How to start with smart lighting...  Technologically speaking, there are four types of smart bulbs, each with their advantages and disadvantages, and even within these categories, features can differ. Here is a comparison of smart light bulbs.

1. Infrared Bulbs for small scale and stand-alone setups

Color lights with Infrared remotes are without any doubt the cheapest option if you want to bring some color into your home, nevertheless, it will be very hard to integrate them in a full smart concept (taking advantage of groups, routines, and voice control).

  • Very cheap options available
  • Very secure (not connected to your Wifi network at all)
  • One remote could control all bulbs within visual range (maybe even simultaneously)
  • practically impossible to integrate into a smart home concept
  • you remote needs to make visual contact with the bulb (fabric or covers could block the signal)

2. Bluetooth Smart Bulbs for small scale or stand-alone setups 

There are a lot of cheap products available, which is fine to have some fun with a single light bulb, but I would strongly advise only buying hybrid bulbs (Bluetooth/Zigbee) and use Bluetooth only in very small stand-alone deployments, keeping the option open to migrating them to a hub-centric deployment. Philips Hue is a good choice to start.

  • Advantages:
    • low-cost options are available if you don't mind stand-alone proprietary solutions 
    • easy to set up, mostly connecting directly to a smartphone app or smart speaker
    • doesn't require a central hub
  • Disadvantages:
    • limited control distance, your smartphone (or smart assistant) need to be within reach (10m)
    • sequential message handling, which causes a visual delay when controlling multiple lights simultaneously
    • limited security/multi-user possibilities: either a single device or anyone close to the smart bulb will be able to control it

3. Wifi-enabled lights for medium-scale setups and special features

Generally, Zigbee/Z-wave devices have more reliable connectivity, nevertheless, some features can only be found on Wifi bulbs/strips. I particularly like the Lifx Z-strip, which can actually be split into multiple zones (Polychrome Technology), resulting in a rainbow-like effect.

When deploying Wifi Smart bulbs, make sure

  • you choose bulbs that have cloud APIs, and can preferably be natively connected to Google/Apple/Amazon voice assistants/home automation services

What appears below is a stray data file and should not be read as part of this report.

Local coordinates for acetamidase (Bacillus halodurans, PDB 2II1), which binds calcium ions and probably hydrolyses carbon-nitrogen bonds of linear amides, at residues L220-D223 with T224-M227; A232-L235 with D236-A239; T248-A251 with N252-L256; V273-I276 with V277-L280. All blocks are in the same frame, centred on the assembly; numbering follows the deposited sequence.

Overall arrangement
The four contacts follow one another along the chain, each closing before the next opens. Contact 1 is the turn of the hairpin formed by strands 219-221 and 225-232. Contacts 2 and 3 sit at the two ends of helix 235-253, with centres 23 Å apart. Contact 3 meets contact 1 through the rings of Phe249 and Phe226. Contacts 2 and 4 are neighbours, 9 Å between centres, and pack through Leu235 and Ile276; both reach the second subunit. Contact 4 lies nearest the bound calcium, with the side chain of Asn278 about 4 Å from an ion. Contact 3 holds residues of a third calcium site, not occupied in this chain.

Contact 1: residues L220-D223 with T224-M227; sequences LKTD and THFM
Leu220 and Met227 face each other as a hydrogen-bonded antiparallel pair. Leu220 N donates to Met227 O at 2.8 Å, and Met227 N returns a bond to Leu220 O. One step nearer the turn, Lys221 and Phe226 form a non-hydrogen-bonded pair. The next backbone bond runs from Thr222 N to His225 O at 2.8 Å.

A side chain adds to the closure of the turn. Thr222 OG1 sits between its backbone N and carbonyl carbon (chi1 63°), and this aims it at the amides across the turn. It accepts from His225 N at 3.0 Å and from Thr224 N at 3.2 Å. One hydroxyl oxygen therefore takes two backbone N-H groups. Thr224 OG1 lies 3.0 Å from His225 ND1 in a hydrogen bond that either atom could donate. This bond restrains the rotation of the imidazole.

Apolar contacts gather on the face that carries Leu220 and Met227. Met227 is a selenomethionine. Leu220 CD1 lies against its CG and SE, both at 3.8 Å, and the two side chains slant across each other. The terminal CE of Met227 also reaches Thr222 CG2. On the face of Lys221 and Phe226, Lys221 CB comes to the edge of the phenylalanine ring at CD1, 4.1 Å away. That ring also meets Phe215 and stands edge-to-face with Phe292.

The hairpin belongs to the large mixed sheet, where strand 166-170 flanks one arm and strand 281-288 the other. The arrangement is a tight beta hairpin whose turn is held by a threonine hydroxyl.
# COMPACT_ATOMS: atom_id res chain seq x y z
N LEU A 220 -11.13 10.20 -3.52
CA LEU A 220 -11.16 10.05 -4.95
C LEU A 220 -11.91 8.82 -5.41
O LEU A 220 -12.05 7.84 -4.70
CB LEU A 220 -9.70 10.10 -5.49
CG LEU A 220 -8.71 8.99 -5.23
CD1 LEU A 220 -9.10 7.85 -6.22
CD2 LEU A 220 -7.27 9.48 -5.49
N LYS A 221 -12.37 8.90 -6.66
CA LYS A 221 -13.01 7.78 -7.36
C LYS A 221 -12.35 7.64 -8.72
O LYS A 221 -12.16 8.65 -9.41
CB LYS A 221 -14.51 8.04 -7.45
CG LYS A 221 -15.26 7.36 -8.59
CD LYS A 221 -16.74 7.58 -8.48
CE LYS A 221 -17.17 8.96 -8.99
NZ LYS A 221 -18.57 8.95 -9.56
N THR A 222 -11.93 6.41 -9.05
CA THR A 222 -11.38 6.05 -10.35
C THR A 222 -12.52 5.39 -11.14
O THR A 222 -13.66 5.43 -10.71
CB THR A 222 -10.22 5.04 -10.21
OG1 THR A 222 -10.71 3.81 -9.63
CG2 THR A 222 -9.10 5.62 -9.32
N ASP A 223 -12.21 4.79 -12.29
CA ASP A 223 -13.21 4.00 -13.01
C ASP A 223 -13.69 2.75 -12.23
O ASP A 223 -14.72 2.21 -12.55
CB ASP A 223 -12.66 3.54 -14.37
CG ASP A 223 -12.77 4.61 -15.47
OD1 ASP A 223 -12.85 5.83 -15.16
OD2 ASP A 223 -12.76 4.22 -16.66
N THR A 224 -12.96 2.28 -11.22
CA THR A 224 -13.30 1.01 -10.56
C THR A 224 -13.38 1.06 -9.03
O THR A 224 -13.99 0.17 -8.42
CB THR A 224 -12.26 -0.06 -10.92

• to isolate the bulbs on your Wifi network for security reasons (preferably separate SSID on the 2.4 GHz channel)  
  • Advantages:
    • they can be typically controlled from anywhere in your home, or even remotely
    • more advanced features/intelligence embedded compared to Zigbee/Z-wave bulbs that depend on the protocol standards
  • Disadvantages:
    • they can be a bit more tricky in setting up
    • can cause security issues in your home network, especially when they're connected to a public cloud service. 1 light bulb with an unpatched firmware can compromise all other devices on your home network.
    • Most bulbs only support the 2.4 GHz band, and even then tend to lose connection now and then, which sometimes requires to cut power in order to reconnect to the Wifi network.
    • Any change in the WLAN network can impact the functioning of the smart bulbs. Changing the WLAN SSID will give you real nightmares.
    • When deployed in large numbers, they can also consume quite some IP addresses. Contrary to ZigBee bulbs, the more Wifi bulbs you have, the higher the chance of having a bulb that has disconnected from the Wifi network. 

4. Z-wave & ZigBee light bulbs allow you to really get it right

If you are looking for a reliable, secure and scalable smart lighting solution, I would definitely choose one of these technologies, and invest in a central bridge that is integrated or could be easily connected to home/voice assistant solutions. Thanx to the protocol standard, alternative brands are already widely available and most of the time perfectly compatible, such as Sylvania, Osram, Innr, Ledvance, complementing the flagship brands such as Philips Hue.

  • Advantages:
    • mesh-based network setups get stronger and even more reliable when adding more light bulbs, as they relay each other's control signals.
    • They are available in a lot of form factors, E14, E27, GU10, and even GU5.3 to accommodate 12V connections in wet environments such as bathrooms/kitchens.
    • Tend to auto-reconnect without unplugging, in the rare case of having disconnected from the bridge
    • Changes to your WLAN network only impact the bridge and does not require reconfiguring every individual bulb
  • Disadvantages:
    • requires a central gateway that can have some proprietary features depending on the vendor.
    • If you only have a few lights that are far apart, sometimes you need to add a ZigBee device (bulb, switch, or plug) just to make sure the signal reaches all devices.


If you think about it, why all these switches on the wall, and central interrupters in your electricity cabinet if you can control every bulb individually? In my future home, there would be a lot fewer switches and cables.

Unless you're just looking for a few smart bulbs, you will need a smart light/smart home hub. Let's choose.

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